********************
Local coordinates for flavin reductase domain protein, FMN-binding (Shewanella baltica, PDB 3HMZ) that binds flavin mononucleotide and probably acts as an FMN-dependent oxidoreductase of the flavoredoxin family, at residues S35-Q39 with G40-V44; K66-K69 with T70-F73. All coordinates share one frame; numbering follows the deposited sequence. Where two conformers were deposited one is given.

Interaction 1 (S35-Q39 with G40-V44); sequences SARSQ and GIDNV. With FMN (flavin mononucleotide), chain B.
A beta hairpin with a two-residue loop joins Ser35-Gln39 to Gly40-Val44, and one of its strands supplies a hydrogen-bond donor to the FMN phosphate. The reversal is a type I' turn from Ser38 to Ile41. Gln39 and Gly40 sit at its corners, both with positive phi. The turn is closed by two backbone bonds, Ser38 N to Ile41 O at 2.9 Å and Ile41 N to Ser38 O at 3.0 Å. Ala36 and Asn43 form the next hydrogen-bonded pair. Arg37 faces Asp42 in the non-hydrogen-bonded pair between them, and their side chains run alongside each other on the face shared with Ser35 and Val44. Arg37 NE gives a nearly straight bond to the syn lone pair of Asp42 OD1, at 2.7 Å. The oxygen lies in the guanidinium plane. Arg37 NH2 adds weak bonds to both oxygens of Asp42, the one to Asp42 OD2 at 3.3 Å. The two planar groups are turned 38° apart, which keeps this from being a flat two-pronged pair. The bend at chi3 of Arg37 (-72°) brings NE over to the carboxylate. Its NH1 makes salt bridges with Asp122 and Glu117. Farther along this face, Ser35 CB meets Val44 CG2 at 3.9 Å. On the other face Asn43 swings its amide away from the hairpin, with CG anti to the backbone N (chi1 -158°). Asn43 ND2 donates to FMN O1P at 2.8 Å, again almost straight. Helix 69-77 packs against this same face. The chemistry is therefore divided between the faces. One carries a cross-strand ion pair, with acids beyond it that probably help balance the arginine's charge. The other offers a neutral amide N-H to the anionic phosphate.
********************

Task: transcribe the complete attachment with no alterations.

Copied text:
Local coordinates for flavin reductase domain protein, FMN-binding (Shewanella baltica, PDB 3HMZ) that binds flavin mononucleotide and probably acts as an FMN-dependent oxidoreductase of the flavoredoxin family, at residues S35-Q39 with G40-V44; K66-K69 with T70-F73. All coordinates share one frame; numbering follows the deposited sequence. Where two conformers were deposited one is given.

Interaction 1 (S35-Q39 with G40-V44); sequences SARSQ and GIDNV. With FMN (flavin mononucleotide), chain B.
A beta hairpin with a two-residue loop joins Ser35-Gln39 to Gly40-Val44, and one of its strands supplies a hydrogen-bond donor to the FMN phosphate. The reversal is a type I' turn from Ser38 to Ile41. Gln39 and Gly40 sit at its corners, both with positive phi. The turn is closed by two backbone bonds, Ser38 N to Ile41 O at 2.9 Å and Ile41 N to Ser38 O at 3.0 Å. Ala36 and Asn43 form the next hydrogen-bonded pair. Arg37 faces Asp42 in the non-hydrogen-bonded pair between them, and their side chains run alongside each other on the face shared with Ser35 and Val44. Arg37 NE gives a nearly straight bond to the syn lone pair of Asp42 OD1, at 2.7 Å. The oxygen lies in the guanidinium plane. Arg37 NH2 adds weak bonds to both oxygens of Asp42, the one to Asp42 OD2 at 3.3 Å. The two planar groups are turned 38° apart, which keeps this from being a flat two-pronged pair. The bend at chi3 of Arg37 (-72°) brings NE over to the carboxylate. Its NH1 makes salt bridges with Asp122 and Glu117. Farther along this face, Ser35 CB meets Val44 CG2 at 3.9 Å. On the other face Asn43 swings its amide away from the hairpin, with CG anti to the backbone N (chi1 -158°). Asn43 ND2 donates to FMN O1P at 2.8 Å, again almost straight. Helix 69-77 packs against this same face. The chemistry is therefore divided between the faces. One carries a cross-strand ion pair, with acids beyond it that probably help balance the arginine's charge. The other offers a neutral amide N-H to the anionic phosphate.